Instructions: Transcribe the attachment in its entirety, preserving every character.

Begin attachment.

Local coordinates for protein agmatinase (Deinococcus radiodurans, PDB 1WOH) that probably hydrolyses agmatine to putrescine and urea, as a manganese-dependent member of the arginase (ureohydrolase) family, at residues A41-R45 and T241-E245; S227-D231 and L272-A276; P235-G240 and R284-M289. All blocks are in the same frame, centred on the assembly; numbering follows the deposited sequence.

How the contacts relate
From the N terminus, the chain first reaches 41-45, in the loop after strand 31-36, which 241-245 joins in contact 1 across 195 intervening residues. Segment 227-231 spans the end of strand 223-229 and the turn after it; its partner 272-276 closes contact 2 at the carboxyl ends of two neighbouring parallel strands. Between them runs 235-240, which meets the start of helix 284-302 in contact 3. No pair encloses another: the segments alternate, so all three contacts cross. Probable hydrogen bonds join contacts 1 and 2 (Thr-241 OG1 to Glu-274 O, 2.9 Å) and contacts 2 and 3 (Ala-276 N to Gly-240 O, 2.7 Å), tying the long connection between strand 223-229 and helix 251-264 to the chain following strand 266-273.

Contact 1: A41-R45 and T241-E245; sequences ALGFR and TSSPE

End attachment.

Local coordinates for protein agmatinase (Deinococcus radiodurans, PDB 1WOH) that probably hydrolyses agmatine to putrescine and urea, as a manganese-dependent member of the arginase (ureohydrolase) family, at residues A41-R45 and T241-E245; S227-D231 and L272-A276; P235-G240 and R284-M289. All blocks are in the same frame, centred on the assembly; numbering follows the deposited sequence.

How the contacts relate
From the N terminus, the chain first reaches 41-45, in the loop after strand 31-36, which 241-245 joins in contact 1 across 195 intervening residues. Segment 227-231 spans the end of strand 223-229 and the turn after it; its partner 272-276 closes contact 2 at the carboxyl ends of two neighbouring parallel strands. Between them runs 235-240, which meets the start of helix 284-302 in contact 3. No pair encloses another: the segments alternate, so all three contacts cross. Probable hydrogen bonds join contacts 1 and 2 (Thr-241 OG1 to Glu-274 O, 2.9 Å) and contacts 2 and 3 (Ala-276 N to Gly-240 O, 2.7 Å), tying the long connection between strand 223-229 and helix 251-264 to the chain following strand 266-273.

Contact 1: A41-R45 and T241-E245; sequences ALGFR and TSSPE